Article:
In the modern western world, the discursive construction of fatherhood and everyday fathering practices has been underpinned by the spatial separation of work from home, of public from private. However, increasing numbers of employees are now working from home and a disproportionate number of these are men with young children. This article draws on new empirical research to examine the implications for fathers and for organizations as home-working disrupts earlier spatial configurations of fatherhood and fathering practices. The article concludes that as the spatial boundaries between home and work collapse, new accommodations between fatherhood/fathering and organization are emerging. However, these are underpinned by a traditional gender division of labour in the household. More broadly, these findings confirm the inadequacy of static distinctions between public and private, showing that while such distinctions are still used to mark space and time, this is relational, contingent and unstable.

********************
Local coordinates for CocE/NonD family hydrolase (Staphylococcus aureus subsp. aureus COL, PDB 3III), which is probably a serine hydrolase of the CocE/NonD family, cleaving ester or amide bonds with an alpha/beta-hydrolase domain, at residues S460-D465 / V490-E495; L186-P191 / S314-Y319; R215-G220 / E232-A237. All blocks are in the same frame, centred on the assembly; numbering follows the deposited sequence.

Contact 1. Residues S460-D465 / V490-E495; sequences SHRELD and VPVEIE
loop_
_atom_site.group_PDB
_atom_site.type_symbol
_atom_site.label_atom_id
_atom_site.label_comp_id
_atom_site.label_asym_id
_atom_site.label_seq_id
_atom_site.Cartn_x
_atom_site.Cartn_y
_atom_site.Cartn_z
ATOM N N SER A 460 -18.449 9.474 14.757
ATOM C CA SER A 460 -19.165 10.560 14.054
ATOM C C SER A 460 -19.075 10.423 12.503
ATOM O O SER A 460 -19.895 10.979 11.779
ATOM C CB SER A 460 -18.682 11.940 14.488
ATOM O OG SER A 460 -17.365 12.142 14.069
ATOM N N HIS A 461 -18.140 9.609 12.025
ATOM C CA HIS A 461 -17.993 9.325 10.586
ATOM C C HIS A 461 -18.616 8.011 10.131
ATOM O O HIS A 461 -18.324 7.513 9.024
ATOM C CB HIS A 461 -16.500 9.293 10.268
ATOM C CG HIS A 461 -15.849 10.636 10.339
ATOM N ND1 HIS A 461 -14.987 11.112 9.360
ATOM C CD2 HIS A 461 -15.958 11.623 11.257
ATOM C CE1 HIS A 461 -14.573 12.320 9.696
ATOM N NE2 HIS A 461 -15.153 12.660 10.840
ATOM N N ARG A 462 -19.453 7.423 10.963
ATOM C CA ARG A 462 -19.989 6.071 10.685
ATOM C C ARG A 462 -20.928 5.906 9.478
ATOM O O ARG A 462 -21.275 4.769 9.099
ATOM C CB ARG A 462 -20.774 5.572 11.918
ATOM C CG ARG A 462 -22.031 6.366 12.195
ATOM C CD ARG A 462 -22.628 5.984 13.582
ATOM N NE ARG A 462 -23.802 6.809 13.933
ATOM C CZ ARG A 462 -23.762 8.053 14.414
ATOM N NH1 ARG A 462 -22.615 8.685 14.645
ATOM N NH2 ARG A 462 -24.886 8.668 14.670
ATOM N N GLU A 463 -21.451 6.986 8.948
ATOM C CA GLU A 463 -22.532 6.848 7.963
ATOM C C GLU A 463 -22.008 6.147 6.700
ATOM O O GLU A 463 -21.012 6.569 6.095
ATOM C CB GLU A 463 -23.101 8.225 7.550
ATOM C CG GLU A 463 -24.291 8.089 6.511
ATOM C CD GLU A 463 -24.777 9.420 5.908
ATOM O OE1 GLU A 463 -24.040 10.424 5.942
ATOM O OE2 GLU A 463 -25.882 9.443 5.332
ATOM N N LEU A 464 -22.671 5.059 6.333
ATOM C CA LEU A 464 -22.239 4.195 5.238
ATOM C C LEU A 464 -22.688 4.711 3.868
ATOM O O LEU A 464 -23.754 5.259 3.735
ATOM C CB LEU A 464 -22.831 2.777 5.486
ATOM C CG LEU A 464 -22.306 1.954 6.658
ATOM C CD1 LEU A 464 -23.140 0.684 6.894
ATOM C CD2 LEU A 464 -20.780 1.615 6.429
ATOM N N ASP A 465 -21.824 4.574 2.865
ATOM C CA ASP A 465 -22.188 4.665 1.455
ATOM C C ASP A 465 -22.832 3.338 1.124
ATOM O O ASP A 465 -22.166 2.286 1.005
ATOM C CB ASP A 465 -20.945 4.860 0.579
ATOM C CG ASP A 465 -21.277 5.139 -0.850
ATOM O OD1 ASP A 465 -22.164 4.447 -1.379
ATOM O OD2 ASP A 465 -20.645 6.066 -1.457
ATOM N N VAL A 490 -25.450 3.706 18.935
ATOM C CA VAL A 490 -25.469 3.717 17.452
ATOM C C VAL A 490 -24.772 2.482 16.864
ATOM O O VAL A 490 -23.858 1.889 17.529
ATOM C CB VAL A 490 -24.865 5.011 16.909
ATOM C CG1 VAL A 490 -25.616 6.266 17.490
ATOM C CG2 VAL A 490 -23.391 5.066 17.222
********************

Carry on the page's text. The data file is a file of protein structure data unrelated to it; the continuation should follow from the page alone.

- fatherhood, fathering practices, public/private, spatial boundaries, home-working